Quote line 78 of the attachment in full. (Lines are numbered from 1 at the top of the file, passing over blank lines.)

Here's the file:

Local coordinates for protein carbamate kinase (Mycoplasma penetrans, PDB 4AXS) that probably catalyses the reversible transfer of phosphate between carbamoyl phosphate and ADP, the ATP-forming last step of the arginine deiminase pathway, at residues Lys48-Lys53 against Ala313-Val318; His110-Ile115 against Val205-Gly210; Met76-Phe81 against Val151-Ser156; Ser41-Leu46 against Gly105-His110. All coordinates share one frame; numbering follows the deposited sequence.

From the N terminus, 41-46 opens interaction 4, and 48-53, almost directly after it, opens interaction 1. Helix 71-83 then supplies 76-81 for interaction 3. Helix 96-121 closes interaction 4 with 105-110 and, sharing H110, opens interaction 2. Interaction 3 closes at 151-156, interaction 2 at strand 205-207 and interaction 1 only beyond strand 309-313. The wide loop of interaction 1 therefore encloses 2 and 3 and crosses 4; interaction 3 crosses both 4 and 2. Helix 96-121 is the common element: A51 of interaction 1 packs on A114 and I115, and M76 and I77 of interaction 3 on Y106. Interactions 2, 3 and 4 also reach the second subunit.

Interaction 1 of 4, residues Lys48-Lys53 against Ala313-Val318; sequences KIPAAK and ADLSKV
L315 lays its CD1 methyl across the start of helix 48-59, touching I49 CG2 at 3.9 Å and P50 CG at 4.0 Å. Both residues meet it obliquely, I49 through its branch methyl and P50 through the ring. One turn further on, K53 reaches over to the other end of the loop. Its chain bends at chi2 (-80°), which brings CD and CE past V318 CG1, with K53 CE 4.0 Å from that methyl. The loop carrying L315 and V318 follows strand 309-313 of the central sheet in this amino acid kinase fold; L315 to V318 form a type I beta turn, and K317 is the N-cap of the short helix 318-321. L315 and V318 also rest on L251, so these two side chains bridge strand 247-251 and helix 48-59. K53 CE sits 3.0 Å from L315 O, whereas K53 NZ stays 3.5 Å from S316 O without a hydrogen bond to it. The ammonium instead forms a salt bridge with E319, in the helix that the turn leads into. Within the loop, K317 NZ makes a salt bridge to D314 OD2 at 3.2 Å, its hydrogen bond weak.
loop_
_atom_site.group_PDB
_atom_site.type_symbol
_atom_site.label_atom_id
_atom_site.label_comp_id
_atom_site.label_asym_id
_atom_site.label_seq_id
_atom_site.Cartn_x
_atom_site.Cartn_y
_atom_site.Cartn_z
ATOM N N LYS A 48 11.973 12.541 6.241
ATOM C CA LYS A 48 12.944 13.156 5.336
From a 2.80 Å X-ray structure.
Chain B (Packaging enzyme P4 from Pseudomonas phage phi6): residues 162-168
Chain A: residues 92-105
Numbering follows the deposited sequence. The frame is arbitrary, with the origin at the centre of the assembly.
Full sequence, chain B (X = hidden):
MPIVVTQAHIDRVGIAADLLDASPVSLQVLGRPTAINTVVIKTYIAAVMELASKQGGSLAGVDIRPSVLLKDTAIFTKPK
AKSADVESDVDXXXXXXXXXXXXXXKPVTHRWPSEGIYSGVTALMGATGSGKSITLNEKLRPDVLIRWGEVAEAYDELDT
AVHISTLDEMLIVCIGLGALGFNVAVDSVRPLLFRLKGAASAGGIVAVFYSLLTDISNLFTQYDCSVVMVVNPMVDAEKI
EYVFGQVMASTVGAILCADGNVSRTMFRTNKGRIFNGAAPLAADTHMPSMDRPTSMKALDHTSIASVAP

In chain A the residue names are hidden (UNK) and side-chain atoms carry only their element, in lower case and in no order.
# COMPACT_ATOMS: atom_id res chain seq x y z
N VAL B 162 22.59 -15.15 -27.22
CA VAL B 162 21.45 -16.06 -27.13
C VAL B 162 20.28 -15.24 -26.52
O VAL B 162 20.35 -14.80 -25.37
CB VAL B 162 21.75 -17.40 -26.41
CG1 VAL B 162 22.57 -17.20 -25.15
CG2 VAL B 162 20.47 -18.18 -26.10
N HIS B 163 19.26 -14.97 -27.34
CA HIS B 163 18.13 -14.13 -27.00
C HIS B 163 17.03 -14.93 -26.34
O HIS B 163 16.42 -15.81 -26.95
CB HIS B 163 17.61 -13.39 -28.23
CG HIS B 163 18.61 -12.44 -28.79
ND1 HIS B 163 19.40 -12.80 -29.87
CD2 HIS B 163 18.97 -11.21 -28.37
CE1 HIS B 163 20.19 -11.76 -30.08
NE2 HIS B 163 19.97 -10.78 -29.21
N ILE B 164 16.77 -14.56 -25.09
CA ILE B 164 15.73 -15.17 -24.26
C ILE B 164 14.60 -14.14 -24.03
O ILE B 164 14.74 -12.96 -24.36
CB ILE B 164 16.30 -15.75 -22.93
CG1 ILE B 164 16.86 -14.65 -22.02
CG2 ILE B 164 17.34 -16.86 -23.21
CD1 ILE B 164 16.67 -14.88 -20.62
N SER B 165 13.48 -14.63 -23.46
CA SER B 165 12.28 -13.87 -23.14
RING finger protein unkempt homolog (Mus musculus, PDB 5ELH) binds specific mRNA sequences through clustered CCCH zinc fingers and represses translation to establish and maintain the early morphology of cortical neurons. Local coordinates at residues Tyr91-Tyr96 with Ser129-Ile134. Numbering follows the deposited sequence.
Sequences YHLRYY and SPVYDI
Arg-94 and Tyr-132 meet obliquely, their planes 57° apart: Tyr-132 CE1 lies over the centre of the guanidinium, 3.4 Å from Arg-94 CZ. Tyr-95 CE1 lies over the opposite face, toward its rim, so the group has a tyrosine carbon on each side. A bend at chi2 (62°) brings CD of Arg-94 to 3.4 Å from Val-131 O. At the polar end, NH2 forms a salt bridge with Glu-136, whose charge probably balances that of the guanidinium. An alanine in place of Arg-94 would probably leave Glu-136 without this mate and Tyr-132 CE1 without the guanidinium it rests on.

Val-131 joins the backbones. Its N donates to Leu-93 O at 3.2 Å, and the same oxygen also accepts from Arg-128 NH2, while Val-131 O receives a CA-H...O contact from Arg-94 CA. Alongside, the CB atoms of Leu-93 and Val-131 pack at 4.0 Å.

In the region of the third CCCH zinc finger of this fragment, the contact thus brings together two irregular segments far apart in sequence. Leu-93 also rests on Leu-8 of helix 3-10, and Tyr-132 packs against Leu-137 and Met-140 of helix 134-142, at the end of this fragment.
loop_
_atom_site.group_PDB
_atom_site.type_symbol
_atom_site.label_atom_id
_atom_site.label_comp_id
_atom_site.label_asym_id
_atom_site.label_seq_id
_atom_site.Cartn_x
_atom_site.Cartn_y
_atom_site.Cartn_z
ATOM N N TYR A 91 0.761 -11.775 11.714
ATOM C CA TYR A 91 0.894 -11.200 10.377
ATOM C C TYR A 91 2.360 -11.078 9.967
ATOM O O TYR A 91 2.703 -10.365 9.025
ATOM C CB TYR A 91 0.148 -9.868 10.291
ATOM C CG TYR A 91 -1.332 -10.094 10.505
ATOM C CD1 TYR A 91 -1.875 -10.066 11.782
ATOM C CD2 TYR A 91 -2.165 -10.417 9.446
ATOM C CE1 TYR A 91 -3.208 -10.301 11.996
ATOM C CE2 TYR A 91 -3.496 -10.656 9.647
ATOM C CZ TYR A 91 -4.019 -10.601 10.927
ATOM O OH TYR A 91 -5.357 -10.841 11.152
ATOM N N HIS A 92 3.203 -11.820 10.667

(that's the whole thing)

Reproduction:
ATOM C CE1 TYR A 91 -3.208 -10.301 11.996